This also frees us from the mental constraints of the space available. We’re not bound to writing code that fits into a single if clause, we have a whole method to do whatever makes sense.

Maybe common errors warrant more complex output, like including both the expected and the received list of columns.

public static function incorrectColumns(Row $row, $expectedColumns)
{
    $expectedList = implode(', ', $expectedColumns);
    $receivedList = implode(', ', $row->getColumns());

    return new static(
        "Row #" . $row->getIndex() . " did not contain the expected columns. " .
        " Expected columns: " . $expectedList .
        " Received columns: " . $receivedList
    );
}

The code here got significantly richer but the consuming code only needed to pass one extra parameter.

if (!$row->hasColumns($expectedColumns)) {
    throw InvalidRowException::incorrectColumns($row, $expectedColumns);
}

That’s easy to consume, especially when throwing it in multiple locations. It’s the type of error messages everyone wants to read but rarely take the time to write. If it’s an important enough part of your Developer Experience, you can even unit test that the exception message contains the missing column names. Bonus points if you array_diff/array_intersect to show the actual unexpected columns.

Again, that might seem like overkill and I wouldn’t recommend gold plating every error scenario to this extent. Still, if this is code you really want to own and you can anticipate the common fix for these errors, spending 1 extra minute to write a solid error message will pay big in debugging dividends.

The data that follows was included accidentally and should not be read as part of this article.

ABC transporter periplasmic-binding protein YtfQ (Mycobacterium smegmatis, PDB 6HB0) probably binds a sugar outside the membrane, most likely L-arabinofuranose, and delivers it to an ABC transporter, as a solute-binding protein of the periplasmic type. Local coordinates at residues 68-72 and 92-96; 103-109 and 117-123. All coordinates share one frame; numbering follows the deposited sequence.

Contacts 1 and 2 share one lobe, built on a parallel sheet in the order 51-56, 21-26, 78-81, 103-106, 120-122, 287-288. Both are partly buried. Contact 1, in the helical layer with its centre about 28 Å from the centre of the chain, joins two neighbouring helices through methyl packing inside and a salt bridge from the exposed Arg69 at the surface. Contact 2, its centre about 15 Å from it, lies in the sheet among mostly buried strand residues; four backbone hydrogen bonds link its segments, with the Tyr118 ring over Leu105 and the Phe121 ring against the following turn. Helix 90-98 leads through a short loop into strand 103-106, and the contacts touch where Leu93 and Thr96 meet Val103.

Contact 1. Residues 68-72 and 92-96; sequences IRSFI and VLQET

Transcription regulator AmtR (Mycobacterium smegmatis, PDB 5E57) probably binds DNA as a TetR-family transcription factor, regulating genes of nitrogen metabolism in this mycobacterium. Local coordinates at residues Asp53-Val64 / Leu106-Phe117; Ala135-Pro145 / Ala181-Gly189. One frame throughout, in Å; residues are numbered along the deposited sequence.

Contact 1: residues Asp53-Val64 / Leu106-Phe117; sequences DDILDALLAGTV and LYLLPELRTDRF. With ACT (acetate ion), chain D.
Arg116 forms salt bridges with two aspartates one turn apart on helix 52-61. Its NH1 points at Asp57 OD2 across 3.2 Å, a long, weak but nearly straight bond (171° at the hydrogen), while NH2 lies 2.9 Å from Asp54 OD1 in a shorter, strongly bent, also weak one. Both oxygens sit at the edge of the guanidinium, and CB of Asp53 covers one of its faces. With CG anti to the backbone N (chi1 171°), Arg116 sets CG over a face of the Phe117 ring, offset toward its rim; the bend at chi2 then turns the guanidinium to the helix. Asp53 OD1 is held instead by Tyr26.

Multiple Use Cases

So far we’ve created a method for one specific use case, an incorrect number of columns.

Maybe we have other issues with our CSV file, like the existence of blank lines. Let’s add a second method to our exception:

class InvalidRowException extends \Exception
{
    // ... incorrectColumns ...

    public static function blankLine($rowNumber)
    {
        return new static("Row #$rowNumber was a blank line.");
    }
}

Again, a bit of boilerplate but we get extra space to write more detailed messages. If the same issue keeps occurring, perhaps it’s worth adding some extra details, links or issue numbers (or you know, fixing it more permanently).

public static function blankLine($rowNumber)
{
    return new static(
        "Row #$rowNumber was a blank line. This can happen if the user " .
        "exported the source file with incorrect line endings."
    );
}

Locking It Down

When you’re creating “named constructors” for domain objects, you use a similar technique but also declare the original constructor as private. I don’t do this with exceptions though.